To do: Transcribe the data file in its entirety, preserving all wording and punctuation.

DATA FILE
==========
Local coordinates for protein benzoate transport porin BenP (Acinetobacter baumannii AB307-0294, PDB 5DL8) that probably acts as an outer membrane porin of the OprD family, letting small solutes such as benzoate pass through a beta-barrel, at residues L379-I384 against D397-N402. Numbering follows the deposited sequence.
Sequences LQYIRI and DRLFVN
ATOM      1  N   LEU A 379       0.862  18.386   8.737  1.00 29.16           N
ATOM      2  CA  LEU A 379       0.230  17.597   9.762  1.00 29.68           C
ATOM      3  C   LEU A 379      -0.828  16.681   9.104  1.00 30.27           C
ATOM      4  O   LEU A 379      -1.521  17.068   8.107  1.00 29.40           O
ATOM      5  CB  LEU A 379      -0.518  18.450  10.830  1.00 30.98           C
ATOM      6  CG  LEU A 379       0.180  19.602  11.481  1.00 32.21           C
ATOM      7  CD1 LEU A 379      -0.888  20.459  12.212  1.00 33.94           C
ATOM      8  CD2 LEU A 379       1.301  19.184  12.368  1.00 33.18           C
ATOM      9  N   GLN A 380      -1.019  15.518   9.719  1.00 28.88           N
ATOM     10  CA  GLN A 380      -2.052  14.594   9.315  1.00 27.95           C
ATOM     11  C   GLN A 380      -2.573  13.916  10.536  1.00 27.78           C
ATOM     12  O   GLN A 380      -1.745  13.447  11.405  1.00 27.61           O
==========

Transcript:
Local coordinates for protein benzoate transport porin BenP (Acinetobacter baumannii AB307-0294, PDB 5DL8) that probably acts as an outer membrane porin of the OprD family, letting small solutes such as benzoate pass through a beta-barrel, at residues L379-I384 against D397-N402. Numbering follows the deposited sequence.
Sequences LQYIRI and DRLFVN
ATOM      1  N   LEU A 379       0.862  18.386   8.737  1.00 29.16           N
ATOM      2  CA  LEU A 379       0.230  17.597   9.762  1.00 29.68           C
ATOM      3  C   LEU A 379      -0.828  16.681   9.104  1.00 30.27           C
ATOM      4  O   LEU A 379      -1.521  17.068   8.107  1.00 29.40           O
ATOM      5  CB  LEU A 379      -0.518  18.450  10.830  1.00 30.98           C
ATOM      6  CG  LEU A 379       0.180  19.602  11.481  1.00 32.21           C
ATOM      7  CD1 LEU A 379      -0.888  20.459  12.212  1.00 33.94           C
ATOM      8  CD2 LEU A 379       1.301  19.184  12.368  1.00 33.18           C
ATOM      9  N   GLN A 380      -1.019  15.518   9.719  1.00 28.88           N
ATOM     10  CA  GLN A 380      -2.052  14.594   9.315  1.00 27.95           C
ATOM     11  C   GLN A 380      -2.573  13.916  10.536  1.00 27.78           C
ATOM     12  O   GLN A 380      -1.745  13.447  11.405  1.00 27.61           O